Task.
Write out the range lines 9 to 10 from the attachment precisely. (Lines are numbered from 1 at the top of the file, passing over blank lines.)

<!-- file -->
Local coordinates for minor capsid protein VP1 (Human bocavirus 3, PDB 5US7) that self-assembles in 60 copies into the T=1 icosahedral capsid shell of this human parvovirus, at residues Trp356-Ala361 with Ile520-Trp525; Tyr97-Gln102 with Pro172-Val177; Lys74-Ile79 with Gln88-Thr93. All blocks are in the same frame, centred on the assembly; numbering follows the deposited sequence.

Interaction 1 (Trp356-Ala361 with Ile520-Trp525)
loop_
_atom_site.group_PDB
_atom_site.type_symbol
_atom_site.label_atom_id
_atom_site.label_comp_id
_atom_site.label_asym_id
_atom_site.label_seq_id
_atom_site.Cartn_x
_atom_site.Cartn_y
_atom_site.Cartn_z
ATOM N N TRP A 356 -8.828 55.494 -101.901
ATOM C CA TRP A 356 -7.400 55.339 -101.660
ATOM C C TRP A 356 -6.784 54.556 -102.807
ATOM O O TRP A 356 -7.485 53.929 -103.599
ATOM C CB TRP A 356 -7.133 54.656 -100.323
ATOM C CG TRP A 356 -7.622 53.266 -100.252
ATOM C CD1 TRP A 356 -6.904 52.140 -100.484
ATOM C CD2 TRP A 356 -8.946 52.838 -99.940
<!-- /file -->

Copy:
_atom_site.label_seq_id
_atom_site.Cartn_x